In 1609 Galileo Made His First Telescope
In the summer of 1609, Galileo Galilei was in Venice, where he heard news of a Flemish inventor’s new creation, “a glass by means of which distant objects could be seen as distinctly as if they were nearby” (see Stillman Drake’s book, “Galileo at Work”). Returning home to Padua, Galileo put his mind to assembling such a device of his own, and one day later he built his first telescope.
Four hundred years later, astronomers and astronomy buffs around the world plan to mark the anniversary of Galileo’s first refracting telescope, with a 12-month calendar full of special events and programs.
(Note: while Galileo gets credit for the telescope because of the ground-breaking influence of his creation, the first “spyglasses” were made in 1608 by three men in the Netherlands: Hans Lippershey, Zacharias Janssen and Jacob Metius. Hence, Europe’s 400-years-of-the-telescope celebration is taking place this year.)
Also dubbed “The International Year of Astronomy” (IYA), 2009 “will be a global celebration of astronomy and its contributions to society and culture, highlighted by the 400th anniversary of the first use of an astronomical telescope by Galileo Galilei,” according to the IYA’s Website. Heading up preparations for the IYA are two key partners: the International Astronomical Union and the United Nations Educational, Scientific and Cultural Organization (UNESCO).
A 19th Century Telescope
An illustration of a telescope that appeared in the Prussian Optical Telegraph Handbook for Telegraphists, (Museum für Post und Telekommunikation, Frankfurt), circa 1835.
2009 Anniversary Highlights
So what exactly will be taking place during this global celebration of the invention of the telescope? Some of the highlights include:
- 100 Hours of Astronomy. Set for April 2 through 5, this event kicks off when the moon’s phase goes from first quarter to gibbous. True to its name, 100 Hours of Astronomy will run for 100 continuous hours, with activities planned worldwide. The celebration opens by featuring the telescope first used by Galileo and then moves on to observing sessions, educational activities, 24 hours of live Webcasts and 24 hours of sidewalk astronomy (coinciding with the International Sidewalk Astronomy Night) in cities around the globe. A key goal of 100 Hours organizers is to “have as many people as possible look through a telescope, as Galileo did for the first time 400 years ago.”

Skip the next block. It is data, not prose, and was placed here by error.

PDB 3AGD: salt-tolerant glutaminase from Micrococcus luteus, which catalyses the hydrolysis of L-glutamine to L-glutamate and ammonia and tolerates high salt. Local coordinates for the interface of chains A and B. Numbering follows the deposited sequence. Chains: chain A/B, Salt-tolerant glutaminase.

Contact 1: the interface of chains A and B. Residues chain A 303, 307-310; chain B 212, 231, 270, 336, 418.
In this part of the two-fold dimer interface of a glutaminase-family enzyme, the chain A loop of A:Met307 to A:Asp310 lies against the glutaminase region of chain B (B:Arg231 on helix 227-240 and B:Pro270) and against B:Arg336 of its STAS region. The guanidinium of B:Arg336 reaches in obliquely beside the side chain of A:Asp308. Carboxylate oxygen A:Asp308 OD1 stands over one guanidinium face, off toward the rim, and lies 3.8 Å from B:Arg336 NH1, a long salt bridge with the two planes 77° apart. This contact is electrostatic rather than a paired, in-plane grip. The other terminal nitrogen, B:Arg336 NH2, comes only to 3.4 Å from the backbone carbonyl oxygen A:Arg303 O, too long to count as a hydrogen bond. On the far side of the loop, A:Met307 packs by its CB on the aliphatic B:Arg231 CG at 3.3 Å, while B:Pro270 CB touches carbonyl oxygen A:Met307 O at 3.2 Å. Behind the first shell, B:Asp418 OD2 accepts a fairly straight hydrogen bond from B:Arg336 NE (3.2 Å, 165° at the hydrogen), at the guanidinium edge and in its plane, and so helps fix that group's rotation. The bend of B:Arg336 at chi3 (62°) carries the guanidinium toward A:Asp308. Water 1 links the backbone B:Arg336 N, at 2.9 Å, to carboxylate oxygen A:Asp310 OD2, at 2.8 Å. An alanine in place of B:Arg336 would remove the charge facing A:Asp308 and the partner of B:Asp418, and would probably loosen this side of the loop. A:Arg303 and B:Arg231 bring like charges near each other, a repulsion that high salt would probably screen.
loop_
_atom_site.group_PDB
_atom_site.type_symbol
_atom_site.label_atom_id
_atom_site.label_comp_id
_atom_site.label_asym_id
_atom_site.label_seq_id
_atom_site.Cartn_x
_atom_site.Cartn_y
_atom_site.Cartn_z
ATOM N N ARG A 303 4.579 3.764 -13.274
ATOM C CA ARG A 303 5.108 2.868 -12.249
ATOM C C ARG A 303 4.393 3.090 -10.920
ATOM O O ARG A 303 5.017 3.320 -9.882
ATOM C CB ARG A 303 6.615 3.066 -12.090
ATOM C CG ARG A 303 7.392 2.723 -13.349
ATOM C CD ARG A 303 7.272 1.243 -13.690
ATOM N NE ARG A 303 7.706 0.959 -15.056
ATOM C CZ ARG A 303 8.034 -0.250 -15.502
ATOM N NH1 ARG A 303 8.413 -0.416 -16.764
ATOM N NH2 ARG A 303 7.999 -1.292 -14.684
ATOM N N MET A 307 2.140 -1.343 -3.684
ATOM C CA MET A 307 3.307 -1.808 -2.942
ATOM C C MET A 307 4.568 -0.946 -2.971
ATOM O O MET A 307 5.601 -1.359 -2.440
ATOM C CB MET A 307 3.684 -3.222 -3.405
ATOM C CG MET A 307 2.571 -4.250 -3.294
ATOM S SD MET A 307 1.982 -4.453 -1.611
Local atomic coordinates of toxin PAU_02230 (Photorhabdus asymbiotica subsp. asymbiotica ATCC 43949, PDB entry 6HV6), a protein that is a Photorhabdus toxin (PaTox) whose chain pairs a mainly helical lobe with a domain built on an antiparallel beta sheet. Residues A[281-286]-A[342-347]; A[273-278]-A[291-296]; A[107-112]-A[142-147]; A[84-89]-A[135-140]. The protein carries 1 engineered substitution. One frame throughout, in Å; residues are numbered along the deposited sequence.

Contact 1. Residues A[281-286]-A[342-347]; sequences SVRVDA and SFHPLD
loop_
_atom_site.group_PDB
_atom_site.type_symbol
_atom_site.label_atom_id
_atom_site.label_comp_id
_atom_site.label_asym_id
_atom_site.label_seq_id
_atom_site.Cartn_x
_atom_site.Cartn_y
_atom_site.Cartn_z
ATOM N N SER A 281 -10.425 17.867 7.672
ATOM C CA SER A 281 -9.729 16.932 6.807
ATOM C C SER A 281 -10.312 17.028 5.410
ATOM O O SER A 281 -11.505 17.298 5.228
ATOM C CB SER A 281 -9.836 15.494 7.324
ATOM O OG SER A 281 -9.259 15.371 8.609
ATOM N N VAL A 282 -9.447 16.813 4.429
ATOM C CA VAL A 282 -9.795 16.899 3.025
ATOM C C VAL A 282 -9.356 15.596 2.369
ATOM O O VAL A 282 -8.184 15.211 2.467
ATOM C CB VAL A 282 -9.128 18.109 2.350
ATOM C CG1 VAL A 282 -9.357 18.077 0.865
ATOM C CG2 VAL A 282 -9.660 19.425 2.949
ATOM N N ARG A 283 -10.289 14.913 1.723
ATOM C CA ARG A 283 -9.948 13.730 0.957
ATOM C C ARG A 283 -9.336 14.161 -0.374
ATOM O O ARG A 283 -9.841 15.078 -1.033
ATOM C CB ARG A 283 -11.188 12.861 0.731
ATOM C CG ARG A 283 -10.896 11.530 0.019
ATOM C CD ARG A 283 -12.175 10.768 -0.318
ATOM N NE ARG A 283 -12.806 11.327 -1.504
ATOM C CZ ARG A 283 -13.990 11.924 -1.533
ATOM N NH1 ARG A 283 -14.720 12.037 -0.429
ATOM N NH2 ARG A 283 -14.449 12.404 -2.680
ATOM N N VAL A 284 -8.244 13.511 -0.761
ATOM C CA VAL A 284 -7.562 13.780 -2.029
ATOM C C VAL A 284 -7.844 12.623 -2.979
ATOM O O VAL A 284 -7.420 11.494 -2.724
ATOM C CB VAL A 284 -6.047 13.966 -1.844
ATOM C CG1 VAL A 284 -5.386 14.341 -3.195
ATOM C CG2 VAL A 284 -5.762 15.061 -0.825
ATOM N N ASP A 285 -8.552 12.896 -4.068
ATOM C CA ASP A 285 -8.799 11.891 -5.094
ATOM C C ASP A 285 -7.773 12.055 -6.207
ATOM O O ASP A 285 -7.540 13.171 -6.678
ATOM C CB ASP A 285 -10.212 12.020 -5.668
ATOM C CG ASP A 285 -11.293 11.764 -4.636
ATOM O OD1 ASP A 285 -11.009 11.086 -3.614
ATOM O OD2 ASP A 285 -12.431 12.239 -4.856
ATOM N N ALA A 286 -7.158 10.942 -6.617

- A Galileoscope in every backyard. Well, not quite. But IYA organizers aim to put a simple telescope, akin to the one used by Galileo, in the hands of as many people around the world as possible. The goal: to give 10 million people their first glimpses of the heavens through a telescope.
- A professional astronomer blogfest. The IYA’s Cosmic Diary Blog (coming here soon) will feature ongoing online commentary by 24 resident astronomer-bloggers hailing from everywhere from Belgium to Vatican City. The purpose of the blog will be to “put a human face on astronomy” and let astronomer-bloggers talk not only about their work but where they live, what they do when they’re not working, their hobbies, their families, and more. When completed, the blog will eventually also be repackaged as a book and a documentary.
- The unveiling of a new “Portal to the Universe.” Now in development, the Portal to the Universe will be a global, one-stop shop for all things astronomical. In addition to featuring news, photos, art, and resources about astronomy around the globe, the portal is also being designed to serve as a social networking site for anyone interested in astronomy.
- A tour of Galileo’s “Tuscan Sky.” The Astronomical Society of the Pacific plans to embark on an eight-day tour of Italy to explore all things astronomical and Galileo-related. Travelers on the March 25 to April 2 trip will get to hear lectures about astronomy, tour Florence’s Science History Museum, visit Galileo’s final resting place at the Church of Santa Croce and, of course, make a pilgrimage to Galileo’s House and Observatory.
- A two-hour, high-definition production of “400 Years of the Telescope.” Produced by Southern Oregon Public Television, in collaboration with the ‘Imiloa Astronomy Center of Hawaii, the Carnegie Science Center’s Buhl Planetarium, the Astronomical Society of the Pacific, and Interstellar Studios, “400 Years of the Telescope” will take viewers on a journey through time and around the world. The globe-hopping documentary will explore everything from ancient peoples’ view of the heavens to advances in both telescope technology and our understanding of the universe. The program will also feature interviews with astronomers and philosophers about the future of astronomy, the impact we might one day feel upon discovering other civilizations in the universe, and “how our journey of discovery began with two small polished pieces of glass.” A trailer for the production can be viewed on the 400 Years home page, as well as on YouTube.
Telescopes in Space
The Hubble Space Telescope.
Image credit: https://commons.wikimedia.org/wiki/Image:Hubble_01.jpg